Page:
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Elucidating Evolution, Virus by Virus


  • Title: Assistant Professor, Department of Biomedical Informatics, Columbia University College of Physicians and Surgeons
  • Education: PhD, Universidad Autonoma de Madrid, Spain, 2001
  • Recommended by: Bud Mishra

It may be a far cry from elucidating the finer points of spacetime, black holes, and quantum mechanics, but Raul Rabadan is thoroughly content with his decision to leave the world of theoretical physics for a research post working on RNA viruses. Just two years ago, Rabadan was hard at work  publishing papers on string theory as a postdoc at the Institute for Advanced Study at Princeton, when he began to take notice of the school's new center for systems biology. "I started talking to a colleague of mine, another string theorist who was working in biology, and found that what they were doing was rather interesting," says Rabadan. "Then, I decided to collaborate with them, and then at some point, I just decided to switch fields."

Rabadan says he likes the fact that, from a basic scientific point of view, viruses are excellent models for understanding how living organisms work and evolve. "Even if we sequence every human on the Earth, the question becomes, how can we deduce the history and the pressures? How do we deduce selection for some particular genes and how these genes are evolving in disease, given the data?" says Rabadan. "But with viruses, you can see how they are evolving with time because they are evolving very fast. So I think viruses can give us a very good understanding of evolution — not to mention they are burdens to our society, and understanding how they work is something very important."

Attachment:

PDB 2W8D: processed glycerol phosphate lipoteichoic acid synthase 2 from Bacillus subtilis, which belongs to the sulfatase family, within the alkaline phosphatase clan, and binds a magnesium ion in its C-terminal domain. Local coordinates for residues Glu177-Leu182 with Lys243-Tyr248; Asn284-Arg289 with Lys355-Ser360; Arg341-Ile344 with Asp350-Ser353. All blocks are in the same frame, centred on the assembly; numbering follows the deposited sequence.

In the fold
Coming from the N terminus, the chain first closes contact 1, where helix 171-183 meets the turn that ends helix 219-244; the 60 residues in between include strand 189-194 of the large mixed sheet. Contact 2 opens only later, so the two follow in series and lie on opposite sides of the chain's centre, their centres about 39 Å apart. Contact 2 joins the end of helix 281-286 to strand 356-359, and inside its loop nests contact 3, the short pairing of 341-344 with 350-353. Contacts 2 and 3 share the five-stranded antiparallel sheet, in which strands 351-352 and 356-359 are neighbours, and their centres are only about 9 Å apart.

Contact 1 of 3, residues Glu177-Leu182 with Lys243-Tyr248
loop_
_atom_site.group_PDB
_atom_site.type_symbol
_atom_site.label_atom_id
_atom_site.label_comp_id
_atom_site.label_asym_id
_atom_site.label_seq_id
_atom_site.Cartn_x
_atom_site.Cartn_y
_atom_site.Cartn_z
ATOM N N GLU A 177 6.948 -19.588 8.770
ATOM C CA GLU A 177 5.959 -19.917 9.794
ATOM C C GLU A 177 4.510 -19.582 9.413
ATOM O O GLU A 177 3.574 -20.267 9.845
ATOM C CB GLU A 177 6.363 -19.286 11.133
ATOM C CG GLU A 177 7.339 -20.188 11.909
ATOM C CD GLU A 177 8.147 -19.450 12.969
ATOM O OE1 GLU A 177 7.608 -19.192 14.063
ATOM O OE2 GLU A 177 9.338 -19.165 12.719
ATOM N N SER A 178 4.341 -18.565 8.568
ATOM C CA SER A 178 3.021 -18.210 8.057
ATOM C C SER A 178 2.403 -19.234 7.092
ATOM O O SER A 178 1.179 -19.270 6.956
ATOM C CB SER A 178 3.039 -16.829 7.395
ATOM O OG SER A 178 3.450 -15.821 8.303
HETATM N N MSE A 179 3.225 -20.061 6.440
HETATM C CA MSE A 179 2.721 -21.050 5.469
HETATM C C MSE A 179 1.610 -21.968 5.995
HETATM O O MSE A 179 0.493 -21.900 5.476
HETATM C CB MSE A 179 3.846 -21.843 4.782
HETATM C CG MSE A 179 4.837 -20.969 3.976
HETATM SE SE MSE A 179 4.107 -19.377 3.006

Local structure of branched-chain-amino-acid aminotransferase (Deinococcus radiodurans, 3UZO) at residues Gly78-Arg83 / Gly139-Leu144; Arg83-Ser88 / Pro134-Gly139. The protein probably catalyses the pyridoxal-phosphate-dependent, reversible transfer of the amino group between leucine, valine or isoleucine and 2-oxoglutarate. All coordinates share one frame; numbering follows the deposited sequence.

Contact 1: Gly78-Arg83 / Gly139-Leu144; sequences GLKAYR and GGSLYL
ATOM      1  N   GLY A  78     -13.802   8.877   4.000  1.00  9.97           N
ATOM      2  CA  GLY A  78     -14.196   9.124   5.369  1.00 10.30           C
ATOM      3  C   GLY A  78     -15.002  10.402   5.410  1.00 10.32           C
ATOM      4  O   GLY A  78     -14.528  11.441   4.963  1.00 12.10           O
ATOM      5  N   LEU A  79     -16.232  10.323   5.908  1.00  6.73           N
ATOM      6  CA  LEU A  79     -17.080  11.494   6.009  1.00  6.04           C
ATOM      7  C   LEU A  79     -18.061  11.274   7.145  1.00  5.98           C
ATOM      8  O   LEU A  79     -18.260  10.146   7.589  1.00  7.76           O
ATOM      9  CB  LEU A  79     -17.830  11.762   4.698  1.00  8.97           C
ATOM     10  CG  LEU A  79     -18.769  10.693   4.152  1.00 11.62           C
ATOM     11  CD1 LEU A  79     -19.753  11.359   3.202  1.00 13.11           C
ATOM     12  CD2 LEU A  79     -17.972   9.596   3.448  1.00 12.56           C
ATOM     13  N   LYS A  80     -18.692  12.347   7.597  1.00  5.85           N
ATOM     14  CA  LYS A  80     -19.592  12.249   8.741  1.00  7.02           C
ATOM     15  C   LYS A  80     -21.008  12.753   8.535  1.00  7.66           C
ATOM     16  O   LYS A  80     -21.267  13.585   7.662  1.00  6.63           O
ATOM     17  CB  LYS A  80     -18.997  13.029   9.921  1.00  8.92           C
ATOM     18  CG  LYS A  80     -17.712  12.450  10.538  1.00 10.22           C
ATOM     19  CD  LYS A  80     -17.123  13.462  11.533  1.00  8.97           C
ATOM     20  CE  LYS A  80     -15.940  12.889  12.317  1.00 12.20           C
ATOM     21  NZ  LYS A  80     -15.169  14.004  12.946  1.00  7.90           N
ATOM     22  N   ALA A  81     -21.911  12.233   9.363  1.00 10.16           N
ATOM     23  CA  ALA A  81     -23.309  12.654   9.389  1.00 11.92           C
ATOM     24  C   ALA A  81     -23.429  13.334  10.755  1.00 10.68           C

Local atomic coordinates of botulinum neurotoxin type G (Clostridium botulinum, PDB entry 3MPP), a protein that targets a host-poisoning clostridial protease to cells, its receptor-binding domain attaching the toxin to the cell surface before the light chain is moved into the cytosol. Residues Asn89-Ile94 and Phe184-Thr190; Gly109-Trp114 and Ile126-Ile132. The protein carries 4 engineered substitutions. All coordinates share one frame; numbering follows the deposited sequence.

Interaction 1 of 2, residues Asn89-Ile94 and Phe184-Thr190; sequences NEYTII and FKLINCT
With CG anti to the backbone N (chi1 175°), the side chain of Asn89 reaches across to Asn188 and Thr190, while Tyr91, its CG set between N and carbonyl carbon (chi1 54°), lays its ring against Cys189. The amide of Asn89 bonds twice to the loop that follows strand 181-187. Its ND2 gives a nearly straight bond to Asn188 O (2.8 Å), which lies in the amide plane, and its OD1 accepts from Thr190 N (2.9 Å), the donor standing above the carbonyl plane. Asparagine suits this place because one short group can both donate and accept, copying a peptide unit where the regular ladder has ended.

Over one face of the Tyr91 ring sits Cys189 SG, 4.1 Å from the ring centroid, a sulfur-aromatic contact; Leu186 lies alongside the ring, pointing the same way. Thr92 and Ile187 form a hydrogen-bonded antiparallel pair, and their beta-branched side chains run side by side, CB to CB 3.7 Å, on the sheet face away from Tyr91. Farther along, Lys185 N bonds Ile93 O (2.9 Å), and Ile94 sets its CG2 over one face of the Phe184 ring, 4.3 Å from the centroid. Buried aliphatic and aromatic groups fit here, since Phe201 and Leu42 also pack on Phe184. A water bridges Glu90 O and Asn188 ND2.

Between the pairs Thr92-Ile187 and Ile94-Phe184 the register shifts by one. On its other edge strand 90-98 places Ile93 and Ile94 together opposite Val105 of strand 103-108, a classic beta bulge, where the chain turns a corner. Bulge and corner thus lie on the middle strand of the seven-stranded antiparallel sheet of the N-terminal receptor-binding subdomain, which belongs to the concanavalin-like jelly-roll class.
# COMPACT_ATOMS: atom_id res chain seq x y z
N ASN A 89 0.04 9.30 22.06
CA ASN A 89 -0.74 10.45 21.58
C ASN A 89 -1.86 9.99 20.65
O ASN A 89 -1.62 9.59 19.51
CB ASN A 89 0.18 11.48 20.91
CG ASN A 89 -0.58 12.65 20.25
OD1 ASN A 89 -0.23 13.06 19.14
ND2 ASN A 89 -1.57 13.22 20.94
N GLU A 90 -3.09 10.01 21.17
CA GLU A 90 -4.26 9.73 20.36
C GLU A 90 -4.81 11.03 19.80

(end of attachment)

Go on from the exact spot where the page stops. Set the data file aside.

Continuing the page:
Rabadan's current area of focus is the analysis of RNA viral evolution, which happens at a much faster rate than many other model systems. He and his colleagues are currently working on ways to analyze thousands of viral RNA genome datasets — with particular targets of HIV and influenza — in order to better understand their evolution and epidemiology. "We have a lot of samples, such as the 1918 flu, which, almost a century later, has changed almost 15 percent of its genome," he says. "So if we take a mammalian example, that's like comparing a mouse to a human, so we have an idea of how evolution is working — population genetics, mutation, and selection."

In order to find the changes that take place over time in RNA viral genomes, which can run from 1,000 to 100,000 base pairs in length, he and his fellow investigators have developed algorithms capable of large-scale comparative analyses of human and avian viral genomes. Through such methods, they have demonstrated evidence supporting the hypothesis that the H1N1 strain of the influenza virus entered the human population before the actual 1918 outbreak, possibly as early as 1910.

Publications of note

In a 2006, Rabadan published a paper entitled "Comparison of human and avian influenza A viruses reveals a mutational bias on the viral genomes" in the Journal of Virology. In it, Rabadan and his colleagues presented what he calls a very "nice and simple idea" that aims to improve understanding of viral outbreaks. The aim of their research was to uncover and characterize the changes a virus undergoes as it jumps from one host to another — in this case, from bird to human — usually resulting in pandemics such as the 1918 influenza virus. After the analysis of several genomes of different viruses living in birds and humans, the researchers discovered that viruses evolving in different species' host organisms have very distinctive mutation patterns.

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